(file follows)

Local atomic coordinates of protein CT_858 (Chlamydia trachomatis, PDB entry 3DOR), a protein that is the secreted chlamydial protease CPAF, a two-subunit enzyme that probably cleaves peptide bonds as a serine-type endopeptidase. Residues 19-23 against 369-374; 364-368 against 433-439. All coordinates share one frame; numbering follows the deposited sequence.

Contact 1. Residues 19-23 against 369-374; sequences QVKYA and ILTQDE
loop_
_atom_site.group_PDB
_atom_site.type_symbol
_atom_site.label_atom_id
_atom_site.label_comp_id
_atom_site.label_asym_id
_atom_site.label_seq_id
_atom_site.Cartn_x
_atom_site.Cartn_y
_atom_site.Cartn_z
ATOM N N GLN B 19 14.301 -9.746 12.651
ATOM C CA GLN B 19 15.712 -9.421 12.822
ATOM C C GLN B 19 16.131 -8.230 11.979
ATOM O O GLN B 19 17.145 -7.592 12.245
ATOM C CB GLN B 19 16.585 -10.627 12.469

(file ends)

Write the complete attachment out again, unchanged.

Local atomic coordinates of protein CT_858 (Chlamydia trachomatis, PDB entry 3DOR), a protein that is the secreted chlamydial protease CPAF, a two-subunit enzyme that probably cleaves peptide bonds as a serine-type endopeptidase. Residues 19-23 against 369-374; 364-368 against 433-439. All coordinates share one frame; numbering follows the deposited sequence.

Contact 1. Residues 19-23 against 369-374; sequences QVKYA and ILTQDE
loop_
_atom_site.group_PDB
_atom_site.type_symbol
_atom_site.label_atom_id
_atom_site.label_comp_id
_atom_site.label_asym_id
_atom_site.label_seq_id
_atom_site.Cartn_x
_atom_site.Cartn_y
_atom_site.Cartn_z
ATOM N N GLN B 19 14.301 -9.746 12.651
ATOM C CA GLN B 19 15.712 -9.421 12.822
ATOM C C GLN B 19 16.131 -8.230 11.979
ATOM O O GLN B 19 17.145 -7.592 12.245
ATOM C CB GLN B 19 16.585 -10.627 12.469